Kuna Yala (aka San Blas islands) November 9 to December 9, 2012
Kuna Yala is a semi-autonomous region of Panama. The region is an archipelago of islands (300 – 400 of them) and a long thin strip of Atlantic-side mainland adjacent to the islands. Kuna Yala begins just west of the border with Colombia.
The region is mostly governed and peopled by the Kuna indians, many of whom live in family or tribal communities. Homes are typically made of bamboo with thatched roofs. The men mostly fish, gather coconuts, and do some subsistence farming on the mainland (bananas, plantains, yucca, mango, etc.). Kuna society is matriarchal. The women make molas for sale to collectors and tourists and so are major contributors to the economy of Kuna Yala. The women also wear traditional dress.
Kunas own all the coconuts in Kuna Yala. Every island (inhabited or not) has been planted with coconuts. Coconuts are bought by Colombian traders who visit the islands in small freighters.
Kunas travel all over Kuna Yala harvesting coconuts. This man is sailing his coconut-filled ulu (dugout canoe) over 2 miles from Aridup to Playon Chico.
The day we were in Playon Chico, the Kuna were trading plantains for detergent, salt, crackers, and children’s clothing from Colombia.
The Kuna earn some money by taxing yachts. Each area in Kuna Yala levies its own taxes. We were taxed four times in the course of our month. In each case, it was an older man alone in a ulu who came to collect the tax. The taxes were ~$10 and good for an extended time period. A receipt, printed or stamped with the name of the community, was exchanged for the tax money. Keep the receipt as proof of payment so that you can’t be taxed twice.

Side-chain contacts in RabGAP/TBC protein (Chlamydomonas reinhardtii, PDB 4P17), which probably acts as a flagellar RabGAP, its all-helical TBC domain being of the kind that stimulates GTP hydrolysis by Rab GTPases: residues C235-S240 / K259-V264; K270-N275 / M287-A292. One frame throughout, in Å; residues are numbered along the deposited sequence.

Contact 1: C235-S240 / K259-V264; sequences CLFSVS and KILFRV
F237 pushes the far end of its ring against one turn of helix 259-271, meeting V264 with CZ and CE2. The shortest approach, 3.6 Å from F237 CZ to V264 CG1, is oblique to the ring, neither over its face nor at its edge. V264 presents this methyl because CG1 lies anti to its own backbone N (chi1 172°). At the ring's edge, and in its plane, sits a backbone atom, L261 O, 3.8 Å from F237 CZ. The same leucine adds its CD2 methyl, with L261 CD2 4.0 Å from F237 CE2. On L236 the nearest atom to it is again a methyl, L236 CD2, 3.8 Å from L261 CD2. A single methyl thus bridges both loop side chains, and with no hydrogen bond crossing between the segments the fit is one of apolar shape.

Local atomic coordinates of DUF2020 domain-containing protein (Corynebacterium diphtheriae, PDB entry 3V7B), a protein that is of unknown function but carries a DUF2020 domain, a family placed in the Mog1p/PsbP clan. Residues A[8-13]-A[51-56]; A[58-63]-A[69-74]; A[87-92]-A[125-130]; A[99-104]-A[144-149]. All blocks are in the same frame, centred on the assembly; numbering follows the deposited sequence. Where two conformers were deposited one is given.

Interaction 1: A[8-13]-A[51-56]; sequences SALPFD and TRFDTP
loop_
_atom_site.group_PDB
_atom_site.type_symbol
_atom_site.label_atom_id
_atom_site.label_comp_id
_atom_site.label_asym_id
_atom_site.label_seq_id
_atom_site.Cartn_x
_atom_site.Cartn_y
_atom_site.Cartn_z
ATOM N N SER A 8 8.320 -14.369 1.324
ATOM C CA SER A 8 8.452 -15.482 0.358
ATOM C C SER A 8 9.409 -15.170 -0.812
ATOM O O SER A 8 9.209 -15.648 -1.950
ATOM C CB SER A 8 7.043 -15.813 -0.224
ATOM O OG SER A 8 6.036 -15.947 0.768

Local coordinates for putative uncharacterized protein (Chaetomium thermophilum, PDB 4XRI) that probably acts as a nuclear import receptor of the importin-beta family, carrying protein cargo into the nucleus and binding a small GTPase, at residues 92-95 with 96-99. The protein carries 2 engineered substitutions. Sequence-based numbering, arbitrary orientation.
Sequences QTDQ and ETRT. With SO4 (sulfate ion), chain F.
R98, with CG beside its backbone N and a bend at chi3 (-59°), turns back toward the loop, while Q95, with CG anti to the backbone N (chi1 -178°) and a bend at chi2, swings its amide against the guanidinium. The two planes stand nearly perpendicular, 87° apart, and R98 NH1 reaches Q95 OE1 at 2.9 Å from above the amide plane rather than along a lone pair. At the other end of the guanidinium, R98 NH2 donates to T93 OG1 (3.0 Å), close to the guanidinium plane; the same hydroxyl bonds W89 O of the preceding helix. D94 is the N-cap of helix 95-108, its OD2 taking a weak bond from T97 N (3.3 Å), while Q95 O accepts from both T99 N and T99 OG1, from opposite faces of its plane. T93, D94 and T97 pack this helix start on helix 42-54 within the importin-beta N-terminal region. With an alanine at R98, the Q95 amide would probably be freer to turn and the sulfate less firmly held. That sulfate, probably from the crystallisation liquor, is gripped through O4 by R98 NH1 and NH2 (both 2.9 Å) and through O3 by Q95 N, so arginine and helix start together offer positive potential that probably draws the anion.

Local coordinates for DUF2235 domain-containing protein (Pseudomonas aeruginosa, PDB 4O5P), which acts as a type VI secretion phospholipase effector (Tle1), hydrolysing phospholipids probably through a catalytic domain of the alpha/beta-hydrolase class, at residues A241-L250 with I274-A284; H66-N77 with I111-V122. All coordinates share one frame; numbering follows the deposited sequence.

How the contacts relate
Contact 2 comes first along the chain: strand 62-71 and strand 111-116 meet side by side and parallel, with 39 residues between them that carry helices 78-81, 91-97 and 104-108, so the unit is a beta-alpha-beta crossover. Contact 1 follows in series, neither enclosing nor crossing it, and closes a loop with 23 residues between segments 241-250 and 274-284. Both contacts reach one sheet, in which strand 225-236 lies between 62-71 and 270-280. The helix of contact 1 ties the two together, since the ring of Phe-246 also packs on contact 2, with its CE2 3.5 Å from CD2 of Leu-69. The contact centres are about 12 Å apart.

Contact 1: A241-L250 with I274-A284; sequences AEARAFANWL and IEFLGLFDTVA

At Niadup, our tax collector, Señor Aquilino offered to give us a tour of the village the following day. We took him up on the offer.
The Kuna villages we saw were all densely populated:
On our tour of Niadup, we saw all three churches: the Catholic church, the Baptist church, and the Mormon chuch. The Catholic church is the oldest.
We also saw the Congresso house where most nights a week everyone gathers to discuss village matters. In traditional villages, this is quite formal with the chief in his hammock in the centre along with his interpreter and everyone else sitting on benches around the edge of the room. And when the proceedings are dull, someone shouts loudly at random intervals to wake up the dozers. (I read this in the guide book — didn’t witness it myself.)
We were in Niadup at the start of school vacation. The place was overrun with children playing outside.
However, not every kid should play outside. Due to inbreeding, there are a lot of albino Kunas. During our month stay, we saw six. Our guide explained that the little guy in the photo below had got such a sunburn on his hand that it was wrapped up to heal. He asked us if we had any creams on our boat to help. We donated three high-SPF sunscreens and and bottle of soothing aloe.
Also in Niadup, we met a local painter and bought one of his attractive paintings depicting life in Kuna Yala in days gone by.
Tony was supposed to be taking the kids alone (photo below) but caught the un-posed shot above too.
And to conclude, a final snap with our guide.
Postscript to answer Pat’s question:
One of the islands (Isla Tigre) keeps pigs. They keep the pigs in clever “self-cleaning” pens by the sea. When the tide is high, the pens get cleaned out.